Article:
Dyed chicks on sale in Vidalia GA, 4.20.2011
VIDALIA, Ga. -- To properly celebrate Easter, Tracy Gunn has decided he needs to buy a chick for his 17-year-old daughter.
"I don't know what she's going to do with it," Gunn said as he made the purchase.
The bird is one week old, dyed pink, and came out of a cage filled with chicks the same age and dyed pink, green and yellow.
They're in a cage we spotted alongside a highway leading into Vidalia, outside of a feed and seed store called the Vidalia Farm Center. Alongside the cage full of chicks, there are additional cages -- with mature rabbits, and baby rabbits one month old.
"The bunnies sell real good for Easter. We've been selling a lot of them about the last month. Can't keep enough of them," said Tim Williford of the Vidalia Farm Center.
The sale of chicks and rabbits for Easter is a practice that's declined over the last decade, says Carla Brown. She runs a German Shepherd rescue and is also a State Court judge in Gwinnett County. It's declined, she says, for good reason.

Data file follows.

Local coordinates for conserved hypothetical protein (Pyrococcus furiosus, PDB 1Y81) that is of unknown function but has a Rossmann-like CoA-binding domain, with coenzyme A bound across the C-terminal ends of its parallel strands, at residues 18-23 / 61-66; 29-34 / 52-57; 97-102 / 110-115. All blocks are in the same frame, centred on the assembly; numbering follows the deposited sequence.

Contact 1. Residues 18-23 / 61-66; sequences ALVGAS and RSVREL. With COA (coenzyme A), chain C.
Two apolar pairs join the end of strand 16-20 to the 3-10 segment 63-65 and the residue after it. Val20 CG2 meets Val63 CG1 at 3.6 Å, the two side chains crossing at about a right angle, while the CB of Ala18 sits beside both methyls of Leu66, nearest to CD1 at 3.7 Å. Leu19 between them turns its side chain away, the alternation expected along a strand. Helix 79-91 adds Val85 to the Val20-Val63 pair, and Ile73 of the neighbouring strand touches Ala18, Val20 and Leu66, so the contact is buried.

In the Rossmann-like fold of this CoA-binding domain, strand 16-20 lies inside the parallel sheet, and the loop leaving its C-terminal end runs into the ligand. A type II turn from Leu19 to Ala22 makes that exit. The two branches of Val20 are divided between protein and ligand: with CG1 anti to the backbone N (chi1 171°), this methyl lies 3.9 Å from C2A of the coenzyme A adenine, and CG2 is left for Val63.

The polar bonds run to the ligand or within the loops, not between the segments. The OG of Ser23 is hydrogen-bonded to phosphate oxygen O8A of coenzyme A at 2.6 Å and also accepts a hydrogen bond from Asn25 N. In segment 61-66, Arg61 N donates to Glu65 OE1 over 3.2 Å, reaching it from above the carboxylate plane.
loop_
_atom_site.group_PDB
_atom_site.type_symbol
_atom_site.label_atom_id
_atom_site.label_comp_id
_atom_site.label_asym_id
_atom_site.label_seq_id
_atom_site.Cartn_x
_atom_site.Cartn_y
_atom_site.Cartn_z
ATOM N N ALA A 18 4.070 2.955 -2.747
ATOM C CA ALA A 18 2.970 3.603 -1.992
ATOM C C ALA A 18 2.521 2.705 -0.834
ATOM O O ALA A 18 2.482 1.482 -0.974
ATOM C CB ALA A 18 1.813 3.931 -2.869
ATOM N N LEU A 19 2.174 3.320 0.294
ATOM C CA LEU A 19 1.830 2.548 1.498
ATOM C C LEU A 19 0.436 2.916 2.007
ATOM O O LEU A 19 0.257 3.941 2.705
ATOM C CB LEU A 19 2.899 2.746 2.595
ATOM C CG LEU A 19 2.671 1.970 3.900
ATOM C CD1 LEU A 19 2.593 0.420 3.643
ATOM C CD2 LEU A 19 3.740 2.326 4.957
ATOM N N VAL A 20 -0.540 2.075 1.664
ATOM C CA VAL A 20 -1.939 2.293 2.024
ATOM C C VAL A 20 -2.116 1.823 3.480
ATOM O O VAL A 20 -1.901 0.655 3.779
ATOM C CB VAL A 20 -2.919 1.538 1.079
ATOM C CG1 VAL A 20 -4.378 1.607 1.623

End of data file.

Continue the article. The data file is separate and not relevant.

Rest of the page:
"It trivializes the animal itself. And it makes it a toy," said Brown. "It's not a toy. It's livestock. And it it's going to be alive a month from now, two months from now, a year from now."
Brown says artificially coloring chicks is illegal in 36 states, but not Georgia. She says it turns the animal into a holiday novelty, like an ornament. Caged rabbits, she says, frequently end up fending for themselves in a hostile outdoor environment.
"They buy (rabbits) for their kids for Easter, then they take Easter pictures and stuff like that with them," said Williford. "I'm not sure about" what happens to them afterward, he said.
It's a mostly discredited practice that still lingers this Easter holiday -- in an area where some traditions aren't easy to shake.